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Backlot Fan Programmers - 5/26
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Backlot Fan Programmers - 5/26


Our TCM Backlot is the ultimate fan club for TCM lovers across the country, giving viewers and fans a chance to see behind the scenes of the network and interact with us through our shared love of classic film. One of the perks of being a member is the opportunity to program a film of your choice, and this month we air a quartet of films from our Backlot Fan Programmers.

Our programmers will have a Skype interview with TCM host Ben Mankiewicz and introduce their top picks to air May 26 beginning at 12 p.m. ET. Here are the programmers and their chosen films. Be sure to tune in to hear why each programmer chose their film.

Chris Hawley of East Troy, WI: Flight Command (1940), a salute to the U.S. Navy starring Robert Taylor as a pilot whose cocky attitude gets him in trouble with the elite squadron to which he is assigned. He also runs afoul of his new commander (Walter Pidgeon) because of a misunderstanding involving the commander's wife (Ruth Hussey). The film is credited with being the first produced by Hollywood to celebrate the U.S. military after the beginning of World War II in Europe, a year before America entered the conflict.

Bruce Chesse of Portland, OR: The Horse's Mouth (1958), a highly praised film version of the Joyce Cary novel about a brilliant but difficult London artist and his search for the perfect wall on which to paint his masterpiece. Alec Guinness stars as the artist and also wrote the Oscar-nominated adapted screenplay with Ronald Neame directing. Guinness was named Best Actor at the Venice Film Festival for his performance.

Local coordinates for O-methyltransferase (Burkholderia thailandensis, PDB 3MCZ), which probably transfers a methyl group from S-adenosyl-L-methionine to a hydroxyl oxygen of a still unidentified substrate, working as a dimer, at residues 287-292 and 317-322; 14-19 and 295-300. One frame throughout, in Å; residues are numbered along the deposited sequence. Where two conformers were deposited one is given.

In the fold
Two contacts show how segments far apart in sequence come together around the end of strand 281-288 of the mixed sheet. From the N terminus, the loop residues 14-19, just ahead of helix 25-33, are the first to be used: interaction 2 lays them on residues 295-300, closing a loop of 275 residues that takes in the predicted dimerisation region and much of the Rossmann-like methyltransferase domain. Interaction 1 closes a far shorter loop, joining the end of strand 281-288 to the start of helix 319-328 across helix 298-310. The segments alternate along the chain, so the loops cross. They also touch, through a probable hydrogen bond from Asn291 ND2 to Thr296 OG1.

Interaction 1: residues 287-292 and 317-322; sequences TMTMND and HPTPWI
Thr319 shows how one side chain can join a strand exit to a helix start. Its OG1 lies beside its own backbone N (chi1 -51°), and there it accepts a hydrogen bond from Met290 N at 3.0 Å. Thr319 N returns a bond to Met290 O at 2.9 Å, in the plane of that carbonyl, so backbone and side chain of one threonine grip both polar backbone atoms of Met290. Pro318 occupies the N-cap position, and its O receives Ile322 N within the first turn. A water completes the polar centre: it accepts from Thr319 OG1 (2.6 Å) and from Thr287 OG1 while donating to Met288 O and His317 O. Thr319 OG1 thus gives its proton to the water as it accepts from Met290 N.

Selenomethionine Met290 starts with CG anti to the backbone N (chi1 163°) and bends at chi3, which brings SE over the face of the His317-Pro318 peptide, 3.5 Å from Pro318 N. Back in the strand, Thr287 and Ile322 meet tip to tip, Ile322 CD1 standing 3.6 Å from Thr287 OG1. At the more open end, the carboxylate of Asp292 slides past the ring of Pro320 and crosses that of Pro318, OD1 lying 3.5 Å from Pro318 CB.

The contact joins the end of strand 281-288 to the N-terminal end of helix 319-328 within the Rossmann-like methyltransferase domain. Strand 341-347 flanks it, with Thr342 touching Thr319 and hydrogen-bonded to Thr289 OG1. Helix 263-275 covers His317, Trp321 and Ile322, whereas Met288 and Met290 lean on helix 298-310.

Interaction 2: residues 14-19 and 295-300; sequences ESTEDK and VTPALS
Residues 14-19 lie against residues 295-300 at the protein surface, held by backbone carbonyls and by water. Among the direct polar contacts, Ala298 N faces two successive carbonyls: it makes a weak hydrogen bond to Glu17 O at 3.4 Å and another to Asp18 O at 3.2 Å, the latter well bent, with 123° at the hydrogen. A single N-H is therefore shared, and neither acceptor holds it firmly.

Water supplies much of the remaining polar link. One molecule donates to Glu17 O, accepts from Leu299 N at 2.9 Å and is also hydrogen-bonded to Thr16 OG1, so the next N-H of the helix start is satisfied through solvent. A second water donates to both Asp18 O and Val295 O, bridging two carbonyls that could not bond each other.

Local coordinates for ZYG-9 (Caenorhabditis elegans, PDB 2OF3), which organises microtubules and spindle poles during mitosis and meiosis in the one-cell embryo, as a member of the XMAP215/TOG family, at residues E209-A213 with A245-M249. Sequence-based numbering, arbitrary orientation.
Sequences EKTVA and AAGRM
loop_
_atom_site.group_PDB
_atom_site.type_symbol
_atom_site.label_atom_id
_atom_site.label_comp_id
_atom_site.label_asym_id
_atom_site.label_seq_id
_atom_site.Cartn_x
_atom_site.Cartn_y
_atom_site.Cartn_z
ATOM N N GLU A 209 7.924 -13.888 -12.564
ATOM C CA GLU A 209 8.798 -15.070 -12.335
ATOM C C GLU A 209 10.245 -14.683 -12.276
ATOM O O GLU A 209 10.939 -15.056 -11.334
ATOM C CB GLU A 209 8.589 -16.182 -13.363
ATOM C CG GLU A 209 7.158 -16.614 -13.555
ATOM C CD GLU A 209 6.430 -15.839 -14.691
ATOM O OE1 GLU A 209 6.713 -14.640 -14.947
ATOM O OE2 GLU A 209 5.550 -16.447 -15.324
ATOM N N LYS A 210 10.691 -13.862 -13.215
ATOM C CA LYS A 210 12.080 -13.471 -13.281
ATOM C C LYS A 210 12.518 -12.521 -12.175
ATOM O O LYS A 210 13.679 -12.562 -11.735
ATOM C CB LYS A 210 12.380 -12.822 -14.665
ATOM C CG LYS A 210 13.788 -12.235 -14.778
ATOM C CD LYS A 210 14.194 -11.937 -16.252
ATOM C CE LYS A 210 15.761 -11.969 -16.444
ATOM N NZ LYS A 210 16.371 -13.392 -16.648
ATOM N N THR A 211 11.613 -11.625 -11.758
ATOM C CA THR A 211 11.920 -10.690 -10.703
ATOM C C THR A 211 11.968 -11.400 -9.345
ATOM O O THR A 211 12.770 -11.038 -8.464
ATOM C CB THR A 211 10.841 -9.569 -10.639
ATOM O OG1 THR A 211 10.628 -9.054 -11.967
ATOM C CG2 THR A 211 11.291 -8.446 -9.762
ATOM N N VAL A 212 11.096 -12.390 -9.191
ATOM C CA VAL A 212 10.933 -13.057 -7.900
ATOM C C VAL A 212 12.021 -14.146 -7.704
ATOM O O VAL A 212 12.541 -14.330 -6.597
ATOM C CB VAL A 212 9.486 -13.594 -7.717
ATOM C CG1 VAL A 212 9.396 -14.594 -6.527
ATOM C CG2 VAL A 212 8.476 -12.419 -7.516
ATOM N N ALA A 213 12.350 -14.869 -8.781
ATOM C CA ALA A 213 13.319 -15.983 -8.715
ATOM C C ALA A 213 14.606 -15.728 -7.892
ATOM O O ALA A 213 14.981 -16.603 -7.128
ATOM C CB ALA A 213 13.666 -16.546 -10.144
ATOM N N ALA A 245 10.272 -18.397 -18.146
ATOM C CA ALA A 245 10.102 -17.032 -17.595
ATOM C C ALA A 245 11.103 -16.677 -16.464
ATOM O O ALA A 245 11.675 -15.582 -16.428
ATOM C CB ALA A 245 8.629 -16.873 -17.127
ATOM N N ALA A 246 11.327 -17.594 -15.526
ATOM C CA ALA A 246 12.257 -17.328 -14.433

Carla Renata of Lake Balboa, CA: High Society (1956), a musical version of 1940's The Philadelphia Story, with direction by Charles Walters and a score by Cole Porter. Taking on the roles once played by Katharine Hepburn, Cary Grant and James Stewart are Grace Kelly, Bing Crosby and Frank Sinatra. Porter's "True Love" was Oscar-nominated as Best Original Song.

Sabrina Mikan of Austin, TX: Sabrina (1954), director Billy Wilder's version of the Samuel A. Taylor play about a chauffeur's daughter (Audrey Hepburn) who travels to Paris to attend culinary school and returns a woman of the world. Humphrey Bogart and William Holden costar as the wealthy brothers who take notice, and Edith Head won an Oscar for the chic costumes.

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